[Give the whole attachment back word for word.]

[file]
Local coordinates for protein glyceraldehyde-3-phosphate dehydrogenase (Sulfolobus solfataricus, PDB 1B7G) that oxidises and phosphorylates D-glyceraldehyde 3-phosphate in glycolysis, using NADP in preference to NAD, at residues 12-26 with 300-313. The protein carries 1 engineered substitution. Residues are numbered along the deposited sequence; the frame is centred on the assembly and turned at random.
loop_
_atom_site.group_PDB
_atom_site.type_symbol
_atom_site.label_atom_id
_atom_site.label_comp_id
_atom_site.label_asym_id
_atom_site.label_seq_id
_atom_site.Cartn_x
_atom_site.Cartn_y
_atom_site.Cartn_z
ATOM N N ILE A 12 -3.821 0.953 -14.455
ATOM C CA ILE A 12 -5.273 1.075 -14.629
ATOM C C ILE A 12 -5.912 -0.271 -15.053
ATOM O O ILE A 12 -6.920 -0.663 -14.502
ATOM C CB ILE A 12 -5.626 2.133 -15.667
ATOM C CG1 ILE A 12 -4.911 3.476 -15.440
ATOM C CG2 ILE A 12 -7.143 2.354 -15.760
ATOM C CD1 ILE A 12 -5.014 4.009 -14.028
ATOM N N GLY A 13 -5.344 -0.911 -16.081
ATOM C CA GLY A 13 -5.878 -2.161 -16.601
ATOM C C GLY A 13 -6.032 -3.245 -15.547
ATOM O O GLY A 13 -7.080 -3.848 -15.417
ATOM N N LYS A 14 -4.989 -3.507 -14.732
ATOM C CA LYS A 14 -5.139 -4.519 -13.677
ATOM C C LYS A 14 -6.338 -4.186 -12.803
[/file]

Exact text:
Local coordinates for protein glyceraldehyde-3-phosphate dehydrogenase (Sulfolobus solfataricus, PDB 1B7G) that oxidises and phosphorylates D-glyceraldehyde 3-phosphate in glycolysis, using NADP in preference to NAD, at residues 12-26 with 300-313. The protein carries 1 engineered substitution. Residues are numbered along the deposited sequence; the frame is centred on the assembly and turned at random.
loop_
_atom_site.group_PDB
_atom_site.type_symbol
_atom_site.label_atom_id
_atom_site.label_comp_id
_atom_site.label_asym_id
_atom_site.label_seq_id
_atom_site.Cartn_x
_atom_site.Cartn_y
_atom_site.Cartn_z
ATOM N N ILE A 12 -3.821 0.953 -14.455
ATOM C CA ILE A 12 -5.273 1.075 -14.629
ATOM C C ILE A 12 -5.912 -0.271 -15.053
ATOM O O ILE A 12 -6.920 -0.663 -14.502
ATOM C CB ILE A 12 -5.626 2.133 -15.667
ATOM C CG1 ILE A 12 -4.911 3.476 -15.440
ATOM C CG2 ILE A 12 -7.143 2.354 -15.760
ATOM C CD1 ILE A 12 -5.014 4.009 -14.028
ATOM N N GLY A 13 -5.344 -0.911 -16.081
ATOM C CA GLY A 13 -5.878 -2.161 -16.601
ATOM C C GLY A 13 -6.032 -3.245 -15.547
ATOM O O GLY A 13 -7.080 -3.848 -15.417
ATOM N N LYS A 14 -4.989 -3.507 -14.732
ATOM C CA LYS A 14 -5.139 -4.519 -13.677
ATOM C C LYS A 14 -6.338 -4.186 -12.803